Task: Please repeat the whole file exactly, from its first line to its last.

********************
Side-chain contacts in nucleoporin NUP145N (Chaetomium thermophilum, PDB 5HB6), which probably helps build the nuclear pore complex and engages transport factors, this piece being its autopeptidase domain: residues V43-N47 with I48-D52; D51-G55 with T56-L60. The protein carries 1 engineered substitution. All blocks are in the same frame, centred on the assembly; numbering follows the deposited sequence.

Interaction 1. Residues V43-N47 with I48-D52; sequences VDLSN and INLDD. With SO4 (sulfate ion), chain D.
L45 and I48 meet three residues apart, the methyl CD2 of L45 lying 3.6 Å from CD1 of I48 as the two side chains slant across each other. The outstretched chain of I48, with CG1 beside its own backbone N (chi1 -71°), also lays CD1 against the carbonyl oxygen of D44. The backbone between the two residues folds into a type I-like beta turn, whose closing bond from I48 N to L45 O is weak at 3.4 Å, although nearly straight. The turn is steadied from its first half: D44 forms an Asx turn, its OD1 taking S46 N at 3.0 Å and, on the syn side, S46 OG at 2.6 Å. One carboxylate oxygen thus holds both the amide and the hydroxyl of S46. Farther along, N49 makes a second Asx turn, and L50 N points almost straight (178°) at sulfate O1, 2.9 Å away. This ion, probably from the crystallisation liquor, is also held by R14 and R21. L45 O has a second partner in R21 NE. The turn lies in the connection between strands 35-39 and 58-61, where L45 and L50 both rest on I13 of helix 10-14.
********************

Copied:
Side-chain contacts in nucleoporin NUP145N (Chaetomium thermophilum, PDB 5HB6), which probably helps build the nuclear pore complex and engages transport factors, this piece being its autopeptidase domain: residues V43-N47 with I48-D52; D51-G55 with T56-L60. The protein carries 1 engineered substitution. All blocks are in the same frame, centred on the assembly; numbering follows the deposited sequence.

Interaction 1. Residues V43-N47 with I48-D52; sequences VDLSN and INLDD. With SO4 (sulfate ion), chain D.
L45 and I48 meet three residues apart, the methyl CD2 of L45 lying 3.6 Å from CD1 of I48 as the two side chains slant across each other. The outstretched chain of I48, with CG1 beside its own backbone N (chi1 -71°), also lays CD1 against the carbonyl oxygen of D44. The backbone between the two residues folds into a type I-like beta turn, whose closing bond from I48 N to L45 O is weak at 3.4 Å, although nearly straight. The turn is steadied from its first half: D44 forms an Asx turn, its OD1 taking S46 N at 3.0 Å and, on the syn side, S46 OG at 2.6 Å. One carboxylate oxygen thus holds both the amide and the hydroxyl of S46. Farther along, N49 makes a second Asx turn, and L50 N points almost straight (178°) at sulfate O1, 2.9 Å away. This ion, probably from the crystallisation liquor, is also held by R14 and R21. L45 O has a second partner in R21 NE. The turn lies in the connection between strands 35-39 and 58-61, where L45 and L50 both rest on I13 of helix 10-14.